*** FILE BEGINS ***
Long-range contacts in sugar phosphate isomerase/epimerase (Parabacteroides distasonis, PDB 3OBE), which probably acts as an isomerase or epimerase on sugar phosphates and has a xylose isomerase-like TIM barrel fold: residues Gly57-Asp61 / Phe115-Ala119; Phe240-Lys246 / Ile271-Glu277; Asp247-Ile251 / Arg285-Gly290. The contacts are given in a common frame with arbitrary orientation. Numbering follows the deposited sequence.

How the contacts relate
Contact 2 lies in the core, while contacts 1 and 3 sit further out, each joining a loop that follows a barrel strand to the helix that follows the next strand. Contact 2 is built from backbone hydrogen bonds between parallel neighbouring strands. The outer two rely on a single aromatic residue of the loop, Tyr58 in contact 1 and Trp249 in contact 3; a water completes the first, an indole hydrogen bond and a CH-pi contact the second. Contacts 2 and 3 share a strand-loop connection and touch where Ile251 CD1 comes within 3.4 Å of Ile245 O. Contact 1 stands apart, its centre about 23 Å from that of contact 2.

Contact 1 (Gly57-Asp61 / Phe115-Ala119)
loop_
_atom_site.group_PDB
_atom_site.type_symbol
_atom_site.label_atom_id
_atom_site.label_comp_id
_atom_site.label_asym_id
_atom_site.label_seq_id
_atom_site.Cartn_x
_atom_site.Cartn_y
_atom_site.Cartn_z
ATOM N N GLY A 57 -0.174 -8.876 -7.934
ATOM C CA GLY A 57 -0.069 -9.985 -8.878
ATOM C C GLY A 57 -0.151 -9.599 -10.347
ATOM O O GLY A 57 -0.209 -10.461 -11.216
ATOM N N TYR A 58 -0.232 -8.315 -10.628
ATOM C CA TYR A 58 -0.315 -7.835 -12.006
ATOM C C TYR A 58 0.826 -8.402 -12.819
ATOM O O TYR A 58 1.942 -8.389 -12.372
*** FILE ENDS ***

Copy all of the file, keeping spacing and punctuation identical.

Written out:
Long-range contacts in sugar phosphate isomerase/epimerase (Parabacteroides distasonis, PDB 3OBE), which probably acts as an isomerase or epimerase on sugar phosphates and has a xylose isomerase-like TIM barrel fold: residues Gly57-Asp61 / Phe115-Ala119; Phe240-Lys246 / Ile271-Glu277; Asp247-Ile251 / Arg285-Gly290. The contacts are given in a common frame with arbitrary orientation. Numbering follows the deposited sequence.

How the contacts relate
Contact 2 lies in the core, while contacts 1 and 3 sit further out, each joining a loop that follows a barrel strand to the helix that follows the next strand. Contact 2 is built from backbone hydrogen bonds between parallel neighbouring strands. The outer two rely on a single aromatic residue of the loop, Tyr58 in contact 1 and Trp249 in contact 3; a water completes the first, an indole hydrogen bond and a CH-pi contact the second. Contacts 2 and 3 share a strand-loop connection and touch where Ile251 CD1 comes within 3.4 Å of Ile245 O. Contact 1 stands apart, its centre about 23 Å from that of contact 2.

Contact 1 (Gly57-Asp61 / Phe115-Ala119)
loop_
_atom_site.group_PDB
_atom_site.type_symbol
_atom_site.label_atom_id
_atom_site.label_comp_id
_atom_site.label_asym_id
_atom_site.label_seq_id
_atom_site.Cartn_x
_atom_site.Cartn_y
_atom_site.Cartn_z
ATOM N N GLY A 57 -0.174 -8.876 -7.934
ATOM C CA GLY A 57 -0.069 -9.985 -8.878
ATOM C C GLY A 57 -0.151 -9.599 -10.347
ATOM O O GLY A 57 -0.209 -10.461 -11.216
ATOM N N TYR A 58 -0.232 -8.315 -10.628
ATOM C CA TYR A 58 -0.315 -7.835 -12.006
ATOM C C TYR A 58 0.826 -8.402 -12.819
ATOM O O TYR A 58 1.942 -8.389 -12.372